Orthodox organizations joined a broad base of faith groups and religious liberty advocates in submitting briefs in what is likely to be one of the Supreme Court’s highest-profile cases of the coming term.
Four separate suits bundled together ask Justices to weigh in on whether existing civil rights laws governing discrimination in employment pertain to decisions made on the basis of moral objections to the stated identity of workers.
Religious groups have taken a particular interest in the cases, arguing that changing the previously understood boundaries of the law in question would create a parade of horribles, severely constricting their ability to hire employees consistent with their mission and beliefs.
“Federal statutes exempt religious organizations from a lot of civil rights laws, but there’s a real fear that if this law is re-interpreted, we don’t know what could come next, and there’s a real fear that the freedom our institutions have been given could become severely limited,” Mordechai Biser, Special Counsel to Agudath Israel of America, told Hamodia.
The Agudah was one of 11 groups, including Christian and Muslim groups, that signed on to a brief prepared chiefly by the Becket Fund for Religious Liberty.
The plaintiffs are several former employees who claim they should have been protected by Title VII of the 1964 Civil Rights Act, which prohibits employers from discriminating based on race, religion, national origin, or gender. While a slew of civil liberties organizations argue that the statute’s wording should be read in a way consistent with the “progressive” agenda, those on the other side of the issue say that leaving the question to courts will place religious organizations in the crosshairs.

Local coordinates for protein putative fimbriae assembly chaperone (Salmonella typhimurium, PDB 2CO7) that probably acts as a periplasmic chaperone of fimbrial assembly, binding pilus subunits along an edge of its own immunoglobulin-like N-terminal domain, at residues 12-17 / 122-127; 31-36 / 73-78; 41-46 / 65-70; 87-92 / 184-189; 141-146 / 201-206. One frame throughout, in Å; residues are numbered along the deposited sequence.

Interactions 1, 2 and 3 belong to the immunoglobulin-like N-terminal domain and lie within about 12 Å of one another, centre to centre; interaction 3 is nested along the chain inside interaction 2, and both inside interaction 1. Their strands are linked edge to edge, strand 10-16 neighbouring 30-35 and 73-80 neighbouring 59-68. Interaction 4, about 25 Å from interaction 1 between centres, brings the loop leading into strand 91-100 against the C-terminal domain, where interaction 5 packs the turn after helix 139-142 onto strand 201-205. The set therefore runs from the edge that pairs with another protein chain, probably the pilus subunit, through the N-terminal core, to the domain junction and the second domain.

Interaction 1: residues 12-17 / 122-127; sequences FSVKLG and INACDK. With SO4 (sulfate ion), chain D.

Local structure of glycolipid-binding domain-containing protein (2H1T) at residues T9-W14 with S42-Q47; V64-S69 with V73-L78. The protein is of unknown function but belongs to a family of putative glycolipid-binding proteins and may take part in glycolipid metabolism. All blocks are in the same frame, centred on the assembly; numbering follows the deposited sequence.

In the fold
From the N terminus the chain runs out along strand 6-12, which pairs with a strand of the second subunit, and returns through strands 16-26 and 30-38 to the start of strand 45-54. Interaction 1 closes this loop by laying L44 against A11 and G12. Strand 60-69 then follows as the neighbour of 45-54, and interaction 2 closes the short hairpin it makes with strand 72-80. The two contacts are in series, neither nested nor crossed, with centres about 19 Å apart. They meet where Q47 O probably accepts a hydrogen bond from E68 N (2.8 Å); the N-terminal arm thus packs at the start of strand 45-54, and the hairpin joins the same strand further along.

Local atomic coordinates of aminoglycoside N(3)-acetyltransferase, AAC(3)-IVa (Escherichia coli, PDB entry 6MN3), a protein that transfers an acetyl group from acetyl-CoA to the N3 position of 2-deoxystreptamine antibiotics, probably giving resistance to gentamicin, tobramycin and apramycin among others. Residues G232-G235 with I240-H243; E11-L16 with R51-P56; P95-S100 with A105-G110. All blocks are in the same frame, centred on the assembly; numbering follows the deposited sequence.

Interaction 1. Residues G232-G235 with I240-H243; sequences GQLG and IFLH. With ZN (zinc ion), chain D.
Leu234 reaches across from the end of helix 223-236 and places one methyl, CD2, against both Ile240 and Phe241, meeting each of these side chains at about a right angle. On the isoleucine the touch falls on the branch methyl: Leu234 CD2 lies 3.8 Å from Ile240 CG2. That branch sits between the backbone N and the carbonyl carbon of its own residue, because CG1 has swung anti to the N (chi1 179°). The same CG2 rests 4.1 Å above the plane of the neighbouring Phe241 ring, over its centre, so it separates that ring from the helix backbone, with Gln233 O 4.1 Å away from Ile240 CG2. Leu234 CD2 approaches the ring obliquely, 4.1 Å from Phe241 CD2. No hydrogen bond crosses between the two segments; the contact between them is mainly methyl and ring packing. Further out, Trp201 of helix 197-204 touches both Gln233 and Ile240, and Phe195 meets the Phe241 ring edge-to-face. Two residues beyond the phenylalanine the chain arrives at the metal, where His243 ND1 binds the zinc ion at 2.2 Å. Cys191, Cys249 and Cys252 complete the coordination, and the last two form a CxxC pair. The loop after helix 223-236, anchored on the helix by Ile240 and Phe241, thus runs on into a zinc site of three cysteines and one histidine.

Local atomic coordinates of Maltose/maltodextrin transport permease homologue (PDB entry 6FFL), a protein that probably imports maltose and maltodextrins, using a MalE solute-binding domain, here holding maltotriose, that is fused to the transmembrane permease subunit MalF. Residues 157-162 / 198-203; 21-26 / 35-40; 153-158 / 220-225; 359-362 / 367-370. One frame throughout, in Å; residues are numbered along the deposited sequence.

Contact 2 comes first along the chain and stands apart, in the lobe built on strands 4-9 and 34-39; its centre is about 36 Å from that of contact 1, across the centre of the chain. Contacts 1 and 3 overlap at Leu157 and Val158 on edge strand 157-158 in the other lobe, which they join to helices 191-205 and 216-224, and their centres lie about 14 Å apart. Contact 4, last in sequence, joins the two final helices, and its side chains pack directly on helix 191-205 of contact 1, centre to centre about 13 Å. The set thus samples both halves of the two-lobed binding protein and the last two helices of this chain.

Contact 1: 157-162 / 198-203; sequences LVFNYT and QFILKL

“Only Congress has the power to amend Title VII,” said attorney Howard Slugh, who contributed to the brief and who serves as counsel for Jews for Religious Liberty, one of the co-signers. “If the courts redefine it, we will end up with litigation again and again, whereas if Congress addresses the question, it would be our hope that they would build in the appropriate protections for religious liberties as they have in the past in similar circumstances.”
As written, Title VII does contain several exemptions that allow religious organizations to hire based on being a member of the faith group in question and on adherence to the group’s principles. The brief, however, points to several potentially dicey situations, such as how courts would view teachers of secular subjects in a religious school, a financial officer for a house of worship, or employees at a religious institution that provides social services.
“The right of a religious organization to control the make-up of its workforce is fundamental to achieving its religious mission, promoting its religious beliefs, and being a true faith community,” reads the brief in part. “While the ministerial exception and Title VII’s existing religious exemption would provide some defense … some lower courts already give cramped interpretations to those protections, denying their application to employees and employment practices that are crucial to a religious organization’s autonomy and mission … Resolving these conflicts will require years of wrenching litigation. Many religious organizations lack the financial and institutional fortitude to weather such battles of attrition.”
Joining the long list of groups supporting a status quo reading of Title VII is a brief by the Trump Administration submitted by the Solicitor General, Noel Francisco, who will likely be one of those to argue the case on October 23.